In the early hours of Sunday morning, a 4-year-old Cleveland boy was shot in the head while riding in his mother’s car. The woman told police that she had honked at another vehicle that had been blocking her path — and that the vehicle followed her onto the highway. A man who’d been in the front seat of the car later called the boy’s mother to tell her he’d been a passenger but hadn’t fired shots. Both he and the alleged gunman have been charged.

The bullet did not penetrate the boy’s brain, and he is expected to survive.

On Tuesday, a man driving a minivan with a woman and two children in the vehicle shot the driver of a pickup truck in the legs, following an argument about a near-miss traffic collision in Tennessee. In Wichita Falls, Texas, on Sunday, a 38-year-old man in a Chevy Silverado was driving erratically before getting out of his truck and waving a gun at another driver and then taking off again.

In April, the The Trace reported that road-rage altercations involving guns have increased dramatically in the United States, more than doubling from 241 recorded in 2014 to 623 last year. The pace shows no signs of letting up. In the first six months of 2017, there were at least 325 incidents, our analysis of incidents tracked by the nonprofit Gun Violence Archive found — nearly two each day. The rate, which includes fatal and nonfatal shootings, along with disputes in which someone brandished a gun, is on pace to surpass last year’s total.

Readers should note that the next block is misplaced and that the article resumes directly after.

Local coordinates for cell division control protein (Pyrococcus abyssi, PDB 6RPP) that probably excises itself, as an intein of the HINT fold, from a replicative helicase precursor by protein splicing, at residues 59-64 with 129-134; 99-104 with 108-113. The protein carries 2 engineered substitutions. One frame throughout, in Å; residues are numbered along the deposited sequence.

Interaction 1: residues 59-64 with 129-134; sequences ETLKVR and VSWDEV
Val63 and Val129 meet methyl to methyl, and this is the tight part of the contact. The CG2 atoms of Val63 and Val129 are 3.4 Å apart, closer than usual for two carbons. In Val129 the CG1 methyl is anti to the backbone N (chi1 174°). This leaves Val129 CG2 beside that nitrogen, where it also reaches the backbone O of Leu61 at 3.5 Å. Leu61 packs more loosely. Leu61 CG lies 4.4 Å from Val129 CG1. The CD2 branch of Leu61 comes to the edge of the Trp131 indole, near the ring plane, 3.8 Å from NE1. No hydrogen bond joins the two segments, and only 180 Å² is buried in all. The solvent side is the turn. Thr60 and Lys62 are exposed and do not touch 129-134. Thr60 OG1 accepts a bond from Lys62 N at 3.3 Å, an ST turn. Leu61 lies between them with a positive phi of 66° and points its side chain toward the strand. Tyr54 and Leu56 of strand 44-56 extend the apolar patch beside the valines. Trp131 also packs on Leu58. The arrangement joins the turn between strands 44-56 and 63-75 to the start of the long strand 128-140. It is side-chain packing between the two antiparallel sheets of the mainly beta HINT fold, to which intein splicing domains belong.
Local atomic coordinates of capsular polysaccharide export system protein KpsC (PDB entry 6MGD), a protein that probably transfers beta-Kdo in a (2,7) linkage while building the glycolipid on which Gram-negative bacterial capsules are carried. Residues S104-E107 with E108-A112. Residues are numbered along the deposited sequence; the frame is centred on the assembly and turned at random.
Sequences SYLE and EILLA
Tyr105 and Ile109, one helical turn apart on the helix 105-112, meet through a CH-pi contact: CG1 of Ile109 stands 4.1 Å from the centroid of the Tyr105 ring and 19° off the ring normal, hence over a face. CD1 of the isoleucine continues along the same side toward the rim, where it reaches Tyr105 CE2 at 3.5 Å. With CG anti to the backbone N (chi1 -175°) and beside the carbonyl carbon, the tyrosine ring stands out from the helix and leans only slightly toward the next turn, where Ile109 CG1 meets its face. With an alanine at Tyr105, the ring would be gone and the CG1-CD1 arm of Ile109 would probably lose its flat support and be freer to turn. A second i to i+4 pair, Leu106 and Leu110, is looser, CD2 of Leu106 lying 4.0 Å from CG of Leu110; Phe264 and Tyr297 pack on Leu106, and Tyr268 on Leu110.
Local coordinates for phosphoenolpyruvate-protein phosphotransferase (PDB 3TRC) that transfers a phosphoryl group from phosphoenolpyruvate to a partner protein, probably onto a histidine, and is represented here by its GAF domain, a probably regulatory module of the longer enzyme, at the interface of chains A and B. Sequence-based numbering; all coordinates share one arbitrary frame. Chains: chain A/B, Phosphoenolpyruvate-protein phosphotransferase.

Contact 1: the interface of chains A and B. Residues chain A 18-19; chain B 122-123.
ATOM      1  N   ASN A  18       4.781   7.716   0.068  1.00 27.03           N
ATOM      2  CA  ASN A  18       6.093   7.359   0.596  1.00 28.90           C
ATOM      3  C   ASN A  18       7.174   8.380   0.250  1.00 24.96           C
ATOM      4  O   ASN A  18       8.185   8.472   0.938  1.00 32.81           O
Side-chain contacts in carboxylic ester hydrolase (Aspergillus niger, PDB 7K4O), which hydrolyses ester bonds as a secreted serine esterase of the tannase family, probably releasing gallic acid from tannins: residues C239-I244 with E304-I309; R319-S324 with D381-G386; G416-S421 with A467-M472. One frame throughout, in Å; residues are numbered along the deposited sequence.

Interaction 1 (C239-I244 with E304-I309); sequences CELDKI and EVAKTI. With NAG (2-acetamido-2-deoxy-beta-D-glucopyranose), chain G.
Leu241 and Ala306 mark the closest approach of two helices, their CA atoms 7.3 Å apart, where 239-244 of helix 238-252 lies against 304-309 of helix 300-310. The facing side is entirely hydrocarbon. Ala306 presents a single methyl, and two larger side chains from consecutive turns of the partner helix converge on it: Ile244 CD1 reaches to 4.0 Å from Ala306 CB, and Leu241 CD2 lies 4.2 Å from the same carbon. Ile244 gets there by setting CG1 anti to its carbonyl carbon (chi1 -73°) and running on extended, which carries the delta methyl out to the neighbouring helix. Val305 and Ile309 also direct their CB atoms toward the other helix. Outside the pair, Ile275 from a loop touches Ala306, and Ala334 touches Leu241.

The Gun Violence Archive relies on news and police reports to alert it to shootings, so these figures are almost certainly an undercount.

At least 38 people have died so far this year in a road-rage gun incident, including a 2-year-old girl in Memphis who was shot in June. Another 109 have been injured.

Disputes on the road take this dangerous turn most frequently in big states with loose gun laws. Armed road rage is most common in Texas and Florida, pioneers of concealed carry and the culture of going armed in public. So far this month, four of the reported 15 road rage-gun incidents have taken place in Texas — more than the total for any other state.


Cities with the most incidents, January 2014 through August 2017

SOURCE: Gun Violence Archive

On August 4 in Texas, a man pointed a gun out of his driver’s-side window at a woman as they drove on the highway. The woman promptly posted a video of the interaction on Facebook. It’s since been viewed more than 11.5 million times.

Florida also has a “stand your ground” law that allows those who shoot in self-defense to avoid prosecution. (An update to the law, which required prosecutors to prove that a defendant should not be protected by “stand your ground,” was declared unconstitutional by a Florida judge last month.) The law has been used in multiple road-rage cases, including one from April 2016, in which a man was fatally shot during a dispute over who cut whom off. Prosecutors eventually dropped all charges against the gunman.

[Graphics: Daniel Nass]